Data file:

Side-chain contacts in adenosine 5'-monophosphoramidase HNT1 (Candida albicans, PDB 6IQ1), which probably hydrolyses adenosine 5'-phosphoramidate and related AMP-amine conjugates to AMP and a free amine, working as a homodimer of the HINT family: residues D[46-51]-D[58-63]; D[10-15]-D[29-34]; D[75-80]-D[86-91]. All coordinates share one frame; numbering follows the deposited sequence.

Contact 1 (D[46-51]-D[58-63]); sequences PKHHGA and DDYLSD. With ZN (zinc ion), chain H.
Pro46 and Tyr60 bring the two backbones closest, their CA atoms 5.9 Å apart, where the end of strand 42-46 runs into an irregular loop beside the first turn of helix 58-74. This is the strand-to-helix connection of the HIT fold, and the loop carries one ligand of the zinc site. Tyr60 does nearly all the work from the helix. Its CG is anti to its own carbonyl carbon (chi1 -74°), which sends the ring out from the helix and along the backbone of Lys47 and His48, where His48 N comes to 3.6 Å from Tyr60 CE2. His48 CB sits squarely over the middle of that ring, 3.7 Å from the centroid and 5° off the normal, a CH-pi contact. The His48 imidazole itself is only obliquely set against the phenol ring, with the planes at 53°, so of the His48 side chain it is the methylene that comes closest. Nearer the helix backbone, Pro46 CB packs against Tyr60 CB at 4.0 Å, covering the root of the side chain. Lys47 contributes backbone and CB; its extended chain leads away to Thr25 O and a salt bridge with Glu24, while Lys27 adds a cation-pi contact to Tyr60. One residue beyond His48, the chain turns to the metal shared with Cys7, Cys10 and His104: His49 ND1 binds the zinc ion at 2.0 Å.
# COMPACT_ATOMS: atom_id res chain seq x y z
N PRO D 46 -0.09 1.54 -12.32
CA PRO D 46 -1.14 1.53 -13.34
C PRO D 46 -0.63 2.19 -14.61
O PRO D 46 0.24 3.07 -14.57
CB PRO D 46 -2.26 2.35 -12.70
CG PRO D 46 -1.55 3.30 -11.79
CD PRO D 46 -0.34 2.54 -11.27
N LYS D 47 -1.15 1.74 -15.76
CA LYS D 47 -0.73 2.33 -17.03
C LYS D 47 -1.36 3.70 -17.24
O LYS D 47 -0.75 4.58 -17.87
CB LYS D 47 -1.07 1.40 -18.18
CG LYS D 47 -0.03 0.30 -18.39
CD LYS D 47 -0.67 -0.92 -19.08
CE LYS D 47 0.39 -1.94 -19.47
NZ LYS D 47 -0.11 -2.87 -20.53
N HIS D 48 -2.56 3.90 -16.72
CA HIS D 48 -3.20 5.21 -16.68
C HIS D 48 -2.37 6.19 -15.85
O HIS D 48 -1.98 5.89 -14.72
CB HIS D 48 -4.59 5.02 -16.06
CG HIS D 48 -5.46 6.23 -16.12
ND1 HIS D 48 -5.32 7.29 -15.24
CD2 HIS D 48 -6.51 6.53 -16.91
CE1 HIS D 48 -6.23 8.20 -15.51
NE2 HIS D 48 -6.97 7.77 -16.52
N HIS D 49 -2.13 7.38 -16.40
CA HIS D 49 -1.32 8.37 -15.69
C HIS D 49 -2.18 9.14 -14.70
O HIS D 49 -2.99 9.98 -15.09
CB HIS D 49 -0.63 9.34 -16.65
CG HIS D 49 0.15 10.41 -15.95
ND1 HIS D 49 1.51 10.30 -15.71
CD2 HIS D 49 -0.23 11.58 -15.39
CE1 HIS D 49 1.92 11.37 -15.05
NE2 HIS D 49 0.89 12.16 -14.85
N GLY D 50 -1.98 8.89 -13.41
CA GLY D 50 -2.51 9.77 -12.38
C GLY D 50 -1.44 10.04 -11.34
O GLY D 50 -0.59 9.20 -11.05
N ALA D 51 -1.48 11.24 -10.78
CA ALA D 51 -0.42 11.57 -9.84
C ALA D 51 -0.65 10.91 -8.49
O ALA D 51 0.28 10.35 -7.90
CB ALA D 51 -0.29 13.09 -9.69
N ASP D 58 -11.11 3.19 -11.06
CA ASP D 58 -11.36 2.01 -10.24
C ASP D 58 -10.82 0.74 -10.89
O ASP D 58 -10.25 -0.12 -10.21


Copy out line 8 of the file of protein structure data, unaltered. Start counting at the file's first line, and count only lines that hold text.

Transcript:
O PRO D 46 0.24 3.07 -14.57